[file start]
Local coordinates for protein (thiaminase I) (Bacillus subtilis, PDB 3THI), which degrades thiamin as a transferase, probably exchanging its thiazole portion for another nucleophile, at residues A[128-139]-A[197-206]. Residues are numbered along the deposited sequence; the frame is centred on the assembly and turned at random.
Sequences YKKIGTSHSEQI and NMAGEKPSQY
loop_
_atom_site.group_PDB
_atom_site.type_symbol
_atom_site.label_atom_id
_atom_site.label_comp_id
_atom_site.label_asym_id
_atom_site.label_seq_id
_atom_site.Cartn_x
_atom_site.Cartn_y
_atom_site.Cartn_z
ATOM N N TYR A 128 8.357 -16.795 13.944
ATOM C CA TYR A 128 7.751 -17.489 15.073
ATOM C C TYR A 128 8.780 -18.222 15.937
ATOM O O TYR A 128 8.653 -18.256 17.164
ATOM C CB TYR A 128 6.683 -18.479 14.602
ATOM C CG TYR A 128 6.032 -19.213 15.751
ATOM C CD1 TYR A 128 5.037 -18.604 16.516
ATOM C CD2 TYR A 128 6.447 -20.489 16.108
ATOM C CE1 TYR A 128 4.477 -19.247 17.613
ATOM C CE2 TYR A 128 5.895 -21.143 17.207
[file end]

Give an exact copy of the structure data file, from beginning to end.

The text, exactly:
Local coordinates for protein (thiaminase I) (Bacillus subtilis, PDB 3THI), which degrades thiamin as a transferase, probably exchanging its thiazole portion for another nucleophile, at residues A[128-139]-A[197-206]. Residues are numbered along the deposited sequence; the frame is centred on the assembly and turned at random.
Sequences YKKIGTSHSEQI and NMAGEKPSQY
loop_
_atom_site.group_PDB
_atom_site.type_symbol
_atom_site.label_atom_id
_atom_site.label_comp_id
_atom_site.label_asym_id
_atom_site.label_seq_id
_atom_site.Cartn_x
_atom_site.Cartn_y
_atom_site.Cartn_z
ATOM N N TYR A 128 8.357 -16.795 13.944
ATOM C CA TYR A 128 7.751 -17.489 15.073
ATOM C C TYR A 128 8.780 -18.222 15.937
ATOM O O TYR A 128 8.653 -18.256 17.164
ATOM C CB TYR A 128 6.683 -18.479 14.602
ATOM C CG TYR A 128 6.032 -19.213 15.751
ATOM C CD1 TYR A 128 5.037 -18.604 16.516
ATOM C CD2 TYR A 128 6.447 -20.489 16.108
ATOM C CE1 TYR A 128 4.477 -19.247 17.613
ATOM C CE2 TYR A 128 5.895 -21.143 17.207